Did this song flow out pretty naturally or did it take you a couple of days or even a couple of weeks to write?
It took me a couple of days. And then I’m someone who cannot leave a song alone so I’ll go back and tweak and re-write all the time. Literally, in the studio, as we’re recording, I’m like, “I’m going to change the lyrics again. I’m going to change this part.” And people are telling me, “Stop changing the lyrics. Stop changing the melodies. You just need to leave it alone.” I normally will have the bones of it written pretty quickly, but I just can’t stop changing it until it’s recorded and then I have to.
I was going to ask if there were any major changes made to the song once you got into the recording studio, whether it be the lyrics or something sonically? Or was it just little minor things because you’re a perfectionist and you want it to be the best that it can?
No, I kept changing everything [laughs]. It was so bad. I changed the lyrics. I would keep coming up with new melodies and be like, “I think this melody is better here. I think I’m going to change the chords here.” And my producer was like, “No. Just stick with the original.” I started questioning everything I had once I knew it was going to be permanent. So yeah, I did change quite a bit of it once I got into the studio.
So what was the recording process like for this song then? Did it take a while or–
Yeah. It took months, way longer than I thought. It wasn’t really the recording — that you can knock out pretty quickly. It was mostly the production because this was my first song that I’ve ever released. I kept going back and being like, “I don’t like it. We need to change this and this.” I don’t know. It was a way longer process than I anticipated.
Was that your first time in a studio ever or did you have some experience with that in college?
I had that experience in college. There were classes we took where we would be in studios. And I had friends in college who would record stuff sometimes, but that was at a lot lower level. Working with these producers is definitely a lot higher quality than what I had done in the past.
What’s the response been like so far?
It’s been really good. It’s been a lot better than I thought. I honestly was like “This is such a weird, different song and I don’t know how people are going to respond.” I know a lot of people’s musical tastes are different than mine, so I wasn’t really expecting it, especially from an older crowd. But I’ve been really blown away and happy with all of the positivity I’ve gotten back from it.
Is this just the first in a set of singles to come? Or are you working on an EP or LP? What’s next in terms of what you want to release?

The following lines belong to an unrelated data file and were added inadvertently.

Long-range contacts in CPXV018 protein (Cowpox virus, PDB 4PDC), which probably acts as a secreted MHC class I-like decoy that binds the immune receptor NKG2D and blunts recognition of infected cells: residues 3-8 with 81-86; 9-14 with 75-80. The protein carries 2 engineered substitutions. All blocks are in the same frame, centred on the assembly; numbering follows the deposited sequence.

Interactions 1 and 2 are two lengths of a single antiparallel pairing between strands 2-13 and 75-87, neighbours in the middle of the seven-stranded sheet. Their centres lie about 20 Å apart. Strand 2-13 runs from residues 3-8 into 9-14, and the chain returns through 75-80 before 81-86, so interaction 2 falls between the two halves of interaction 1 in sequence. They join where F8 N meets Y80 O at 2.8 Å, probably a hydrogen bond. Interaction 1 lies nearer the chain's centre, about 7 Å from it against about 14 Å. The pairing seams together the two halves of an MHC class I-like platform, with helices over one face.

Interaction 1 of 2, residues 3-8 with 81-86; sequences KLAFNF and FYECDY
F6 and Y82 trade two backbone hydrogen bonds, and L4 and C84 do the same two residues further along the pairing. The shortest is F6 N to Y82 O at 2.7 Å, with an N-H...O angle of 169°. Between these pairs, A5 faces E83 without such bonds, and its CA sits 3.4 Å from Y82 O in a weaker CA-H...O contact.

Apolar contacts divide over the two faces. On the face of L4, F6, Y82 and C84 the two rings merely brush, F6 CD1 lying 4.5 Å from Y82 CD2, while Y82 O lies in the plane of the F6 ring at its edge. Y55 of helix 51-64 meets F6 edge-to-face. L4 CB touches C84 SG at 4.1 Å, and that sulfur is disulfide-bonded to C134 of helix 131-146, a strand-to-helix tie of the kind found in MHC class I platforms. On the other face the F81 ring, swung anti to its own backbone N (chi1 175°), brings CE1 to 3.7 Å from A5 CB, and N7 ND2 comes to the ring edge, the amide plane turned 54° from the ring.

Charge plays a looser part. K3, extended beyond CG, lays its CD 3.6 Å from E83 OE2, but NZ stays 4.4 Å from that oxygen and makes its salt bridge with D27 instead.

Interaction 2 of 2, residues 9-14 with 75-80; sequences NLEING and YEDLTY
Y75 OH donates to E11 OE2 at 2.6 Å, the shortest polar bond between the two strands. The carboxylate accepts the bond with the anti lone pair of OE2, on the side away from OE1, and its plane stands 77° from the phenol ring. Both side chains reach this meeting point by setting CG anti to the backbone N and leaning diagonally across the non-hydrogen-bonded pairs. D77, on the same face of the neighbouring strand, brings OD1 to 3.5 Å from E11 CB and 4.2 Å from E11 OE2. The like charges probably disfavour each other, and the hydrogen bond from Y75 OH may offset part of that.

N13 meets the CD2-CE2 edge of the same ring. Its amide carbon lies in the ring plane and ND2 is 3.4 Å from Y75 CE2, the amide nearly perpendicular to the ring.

I think it’s going to depend on timing, if I’m able to get things out in a reasonable time frame. But I’d like to just continue to release singles and then have an EP or a full-length album. I have 10 songs that I really want to get recorded and be on an album together because I feel like they go well together. But with how long everything is taking, I don’t know if that’s going to happen.
I know you’re still relatively new to the music game. What are some music industry-related goals or benchmarks you aim to reach in the next couple of years?
One is definitely… I’ve always wanted to go on tour. So I’m hoping at some point to travel the country and sing for people. And then, I don’t know. To get paid to song write in some capacity would be amazing. [laughs] I know everyone in Nashville is like, “I want to get a publishing deal,” but it’s just so competitive. But I would like to get enough recognition that that is a real possibility. To get a publishing deal and get paid to write songs all day, that would be the dream.
Are you more into the idea of being a songwriter or a performer? Perhaps both?
I want to do both right now. I do really love performing and the artist side of it. But I think my passion is more with songwriting. I think my personality is more of a songwriter’s personality as opposed to an artist’s, just because I’m not super outgoing, and I’m a really bad actress, and I feel like sometimes artists have to act a lot.
Last question — we’re called Talk Nerdy With Us because we all have an inner-nerd. What is something you nerd out about?
Oh man. I don’t know. I would say music mostly. There’s definitely TV shows that I’ll get obsessed with and watch over and over. Like The Office is one. And I’m really weird about board games. That’s pretty nerdy.
What’s your favorite board game?[laughs] I really like this game called Munchkin, which is really fun. And I just started playing this game called One Night. They’re not really board games, but card games.